Different Types of Trees
Key Difference: Tree is a woody perennial plant which is characterized by its elongated stem which assists various branches. Trees are often armed with leaves. Trees can be classified on various bases like – biological class, duration of holding leaves, branching, etc.
Tree is a woody perennial plant as it grows for more than two years. Their parts which are above the grounds remain preserved during the winter and then again resume growing during the spring. Trees can be divided by considering many contexts.
Primarily, trees can be divided into two main groups known as Gymnosperms and Angiosperms on the basis of biological class.
Gymnosperms – It refers to those trees which bear no flowers and possess seeds which get exposed in the open air and are available for pollination by wind. The term gymnosperm means naked seeds referring to the fact that the seeds are not enclosed within fruits but exposed directly to the air. Their seeds usually have structures similar to cones. Conifers which have needle leaves fall into the group of gymnosperms. Pines, firs and cedars are examples of trees from this group.
Angiosperms – These are opposite to gymnosperms as they produce flowers. Trees belonging to this category are often termed as hardwoods. These trees usually have broad leaves which change their color and die at every autumn season. Sweetbay Mangola and live Oak are examples of angiosperms. Their seeds are encased inside fruits.
Trees can also be divided on the basis of duration of the leaves –
Evergreen trees – These trees retain their leaves throughout the year. This type of tree is never deprived of leaves, as leaves grow and renew at the time when some leaves fall and die. Trees in this category can be further categorized into two groups –
Trees with leaves as scales or needles – These evergreen trees have needle shaped or scaled narrow leaves. These leaves are usually firm and have resin the exterior surface. It includes coniferous tress like pines and cedars.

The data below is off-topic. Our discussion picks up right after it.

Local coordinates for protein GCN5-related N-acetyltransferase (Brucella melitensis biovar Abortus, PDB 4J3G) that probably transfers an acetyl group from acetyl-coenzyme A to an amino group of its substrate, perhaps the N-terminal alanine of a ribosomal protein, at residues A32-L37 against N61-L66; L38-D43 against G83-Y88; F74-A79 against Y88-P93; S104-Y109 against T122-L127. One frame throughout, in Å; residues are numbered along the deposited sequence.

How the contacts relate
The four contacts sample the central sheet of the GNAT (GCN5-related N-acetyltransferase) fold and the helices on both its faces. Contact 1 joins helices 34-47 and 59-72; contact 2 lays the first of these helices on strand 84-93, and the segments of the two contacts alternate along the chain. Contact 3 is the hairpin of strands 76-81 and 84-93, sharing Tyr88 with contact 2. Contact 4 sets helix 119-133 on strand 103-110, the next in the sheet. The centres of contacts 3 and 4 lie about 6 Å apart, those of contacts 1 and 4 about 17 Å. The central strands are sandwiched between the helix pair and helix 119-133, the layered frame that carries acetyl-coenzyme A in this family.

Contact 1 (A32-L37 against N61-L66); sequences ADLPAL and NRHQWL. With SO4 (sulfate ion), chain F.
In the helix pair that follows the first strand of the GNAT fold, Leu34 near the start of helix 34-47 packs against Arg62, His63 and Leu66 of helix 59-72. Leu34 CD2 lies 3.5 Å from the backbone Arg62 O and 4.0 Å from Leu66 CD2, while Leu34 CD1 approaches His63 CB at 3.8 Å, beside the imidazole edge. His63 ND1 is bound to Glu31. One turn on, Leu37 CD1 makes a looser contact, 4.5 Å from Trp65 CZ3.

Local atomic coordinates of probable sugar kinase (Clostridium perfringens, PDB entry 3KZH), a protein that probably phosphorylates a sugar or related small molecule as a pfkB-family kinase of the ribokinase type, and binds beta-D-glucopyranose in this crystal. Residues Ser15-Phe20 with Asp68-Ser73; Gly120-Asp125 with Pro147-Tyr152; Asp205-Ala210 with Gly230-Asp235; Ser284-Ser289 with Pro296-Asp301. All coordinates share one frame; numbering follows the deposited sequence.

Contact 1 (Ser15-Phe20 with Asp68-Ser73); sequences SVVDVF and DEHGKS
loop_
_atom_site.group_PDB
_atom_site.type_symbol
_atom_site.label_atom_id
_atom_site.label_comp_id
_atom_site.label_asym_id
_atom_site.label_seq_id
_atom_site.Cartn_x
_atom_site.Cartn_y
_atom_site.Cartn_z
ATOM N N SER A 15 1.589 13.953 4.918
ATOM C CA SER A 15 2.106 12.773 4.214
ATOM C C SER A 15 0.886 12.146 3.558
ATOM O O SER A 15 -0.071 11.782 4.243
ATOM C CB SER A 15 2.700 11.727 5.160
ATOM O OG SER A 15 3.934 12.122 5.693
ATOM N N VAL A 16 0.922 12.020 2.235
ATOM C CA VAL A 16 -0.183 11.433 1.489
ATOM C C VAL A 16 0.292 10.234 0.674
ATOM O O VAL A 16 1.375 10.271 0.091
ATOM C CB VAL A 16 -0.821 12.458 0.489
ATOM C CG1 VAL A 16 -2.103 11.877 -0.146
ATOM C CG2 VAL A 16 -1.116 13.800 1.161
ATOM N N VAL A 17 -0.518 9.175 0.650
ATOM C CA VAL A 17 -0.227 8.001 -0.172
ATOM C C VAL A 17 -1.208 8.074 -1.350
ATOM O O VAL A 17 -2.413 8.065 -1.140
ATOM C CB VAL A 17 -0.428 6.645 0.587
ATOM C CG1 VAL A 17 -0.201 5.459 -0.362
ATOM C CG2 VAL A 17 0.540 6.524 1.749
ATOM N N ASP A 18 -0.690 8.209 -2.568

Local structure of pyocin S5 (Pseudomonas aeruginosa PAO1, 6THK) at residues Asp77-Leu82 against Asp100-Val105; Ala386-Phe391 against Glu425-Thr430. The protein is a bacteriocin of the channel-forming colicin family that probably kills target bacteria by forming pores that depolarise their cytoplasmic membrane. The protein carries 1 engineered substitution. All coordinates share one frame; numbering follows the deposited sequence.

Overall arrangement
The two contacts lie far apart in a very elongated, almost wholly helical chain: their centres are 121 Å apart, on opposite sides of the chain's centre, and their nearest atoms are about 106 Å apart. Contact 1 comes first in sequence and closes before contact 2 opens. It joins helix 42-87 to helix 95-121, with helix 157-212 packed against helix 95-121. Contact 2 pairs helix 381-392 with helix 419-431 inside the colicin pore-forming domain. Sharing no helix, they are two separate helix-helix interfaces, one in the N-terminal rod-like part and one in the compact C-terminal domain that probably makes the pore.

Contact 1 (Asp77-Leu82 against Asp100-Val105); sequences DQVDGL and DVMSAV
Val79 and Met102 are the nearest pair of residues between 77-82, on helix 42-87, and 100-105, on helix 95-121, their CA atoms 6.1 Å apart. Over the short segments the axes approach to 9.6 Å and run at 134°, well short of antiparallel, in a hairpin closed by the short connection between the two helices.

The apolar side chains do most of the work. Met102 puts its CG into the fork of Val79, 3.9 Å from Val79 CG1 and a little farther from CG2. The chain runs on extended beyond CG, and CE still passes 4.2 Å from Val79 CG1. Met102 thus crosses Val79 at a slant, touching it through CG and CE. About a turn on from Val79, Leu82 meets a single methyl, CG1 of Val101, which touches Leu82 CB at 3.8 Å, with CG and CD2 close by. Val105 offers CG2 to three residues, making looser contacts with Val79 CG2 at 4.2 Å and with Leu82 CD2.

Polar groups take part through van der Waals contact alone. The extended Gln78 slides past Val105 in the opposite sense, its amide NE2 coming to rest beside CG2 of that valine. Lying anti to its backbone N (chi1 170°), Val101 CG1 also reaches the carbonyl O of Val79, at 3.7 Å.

Trees with evergreen broad leaves – These evergreen trees have broader leaves and most of them are found in the equatorial areas of tropics. They have a wide canopy due to which plants falling in its lower strata are not able to get enough sunlight. Magnolia is an example of this type of tree.
Deciduous Trees – These trees do not retain leaves throughout the year. They are usually round in shape as compared to coniferous trees. Maples and oaks are examples of deciduous trees. These trees usually require a warm climate and water. These trees also take longer time to grow.
The leaves of these trees are larger and wider and therefore provide more area for photosynthesis. Due to its larger size, the leaf of this tree is not very strong, especially to bear the harsh conditions like in winters. That is why most of these trees shed their leaves during autumn. These trees are known for their good preservation quality. Wood of these trees is usually expensive than in comparison to other trees.
Trees can be further divided on the basis of their branching –
Monopodial Trees – Growth in these trees is characterized by terminal bud producing new leaves and stems, and still maintaining a growing point at the tip. Side branches get developed from the main stem and these branches are shorter and thinner. These branches usually develop in right angles and that is why they look triangular in shape. This shape helps them to curb excess of snow.
Sympodial Trees – In these trees, the terminal bud of the main shoot stops to grow or either terminates into a flower. Lateral buds then continue the process of growth, as new side branches develop from lateral bud or buds. Branches developed from the lateral buds work as the main primary axis.
Image Courtesy: lrrpublic.cli.det.nsw.edu.au, majordifferences.com, kaleidoscopeflux.blogspot.com, file.scirp.org
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